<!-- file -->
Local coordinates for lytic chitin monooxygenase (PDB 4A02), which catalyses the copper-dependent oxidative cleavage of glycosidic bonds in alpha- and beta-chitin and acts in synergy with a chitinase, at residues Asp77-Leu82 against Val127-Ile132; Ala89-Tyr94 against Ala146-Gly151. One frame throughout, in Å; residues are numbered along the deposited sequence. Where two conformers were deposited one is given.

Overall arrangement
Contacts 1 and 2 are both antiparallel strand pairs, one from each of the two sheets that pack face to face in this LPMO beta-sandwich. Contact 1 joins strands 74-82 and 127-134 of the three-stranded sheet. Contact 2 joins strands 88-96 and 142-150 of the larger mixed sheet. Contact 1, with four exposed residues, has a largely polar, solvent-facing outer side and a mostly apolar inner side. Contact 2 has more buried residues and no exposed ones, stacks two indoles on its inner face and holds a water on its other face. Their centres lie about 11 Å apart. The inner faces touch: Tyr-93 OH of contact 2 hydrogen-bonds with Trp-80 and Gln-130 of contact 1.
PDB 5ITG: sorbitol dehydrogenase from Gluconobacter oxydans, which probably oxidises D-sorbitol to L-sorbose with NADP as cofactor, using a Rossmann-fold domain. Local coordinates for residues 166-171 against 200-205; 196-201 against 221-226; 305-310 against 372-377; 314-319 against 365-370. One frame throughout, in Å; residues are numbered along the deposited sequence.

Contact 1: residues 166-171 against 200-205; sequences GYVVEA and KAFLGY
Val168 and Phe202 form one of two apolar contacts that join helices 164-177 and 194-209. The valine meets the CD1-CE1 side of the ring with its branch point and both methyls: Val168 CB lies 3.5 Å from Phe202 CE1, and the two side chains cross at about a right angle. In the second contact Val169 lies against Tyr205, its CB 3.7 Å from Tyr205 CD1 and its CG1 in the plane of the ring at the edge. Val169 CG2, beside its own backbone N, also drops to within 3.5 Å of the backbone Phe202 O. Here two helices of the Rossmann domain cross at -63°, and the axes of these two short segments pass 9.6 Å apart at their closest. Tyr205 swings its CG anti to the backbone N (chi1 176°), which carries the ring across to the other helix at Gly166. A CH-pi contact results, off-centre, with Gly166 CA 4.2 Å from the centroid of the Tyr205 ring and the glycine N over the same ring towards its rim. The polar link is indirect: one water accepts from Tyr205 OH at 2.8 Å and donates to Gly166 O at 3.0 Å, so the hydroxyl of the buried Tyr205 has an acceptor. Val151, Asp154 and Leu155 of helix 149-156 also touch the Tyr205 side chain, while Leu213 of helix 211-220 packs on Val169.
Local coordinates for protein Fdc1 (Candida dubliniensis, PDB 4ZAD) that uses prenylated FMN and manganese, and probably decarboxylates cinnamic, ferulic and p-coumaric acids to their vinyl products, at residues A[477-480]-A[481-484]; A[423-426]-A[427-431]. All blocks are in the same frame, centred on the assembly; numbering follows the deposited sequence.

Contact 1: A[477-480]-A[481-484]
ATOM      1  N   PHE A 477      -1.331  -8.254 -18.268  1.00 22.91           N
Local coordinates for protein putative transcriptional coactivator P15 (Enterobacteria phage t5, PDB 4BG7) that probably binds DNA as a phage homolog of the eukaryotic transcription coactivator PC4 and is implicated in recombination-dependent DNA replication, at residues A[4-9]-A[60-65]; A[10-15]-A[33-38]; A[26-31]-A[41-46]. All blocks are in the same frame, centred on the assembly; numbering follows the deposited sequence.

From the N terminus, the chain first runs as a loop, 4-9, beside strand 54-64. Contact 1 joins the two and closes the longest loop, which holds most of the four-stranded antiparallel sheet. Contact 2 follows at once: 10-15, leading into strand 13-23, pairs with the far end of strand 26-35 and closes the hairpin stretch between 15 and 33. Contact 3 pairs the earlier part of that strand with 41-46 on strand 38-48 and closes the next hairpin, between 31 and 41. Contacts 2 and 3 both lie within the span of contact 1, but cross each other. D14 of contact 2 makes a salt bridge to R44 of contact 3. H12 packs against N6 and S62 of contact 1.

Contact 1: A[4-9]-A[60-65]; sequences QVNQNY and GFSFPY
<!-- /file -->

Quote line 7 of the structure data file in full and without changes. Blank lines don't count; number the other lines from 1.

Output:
Local coordinates for protein Fdc1 (Candida dubliniensis, PDB 4ZAD) that uses prenylated FMN and manganese, and probably decarboxylates cinnamic, ferulic and p-coumaric acids to their vinyl products, at residues A[477-480]-A[481-484]; A[423-426]-A[427-431]. All blocks are in the same frame, centred on the assembly; numbering follows the deposited sequence.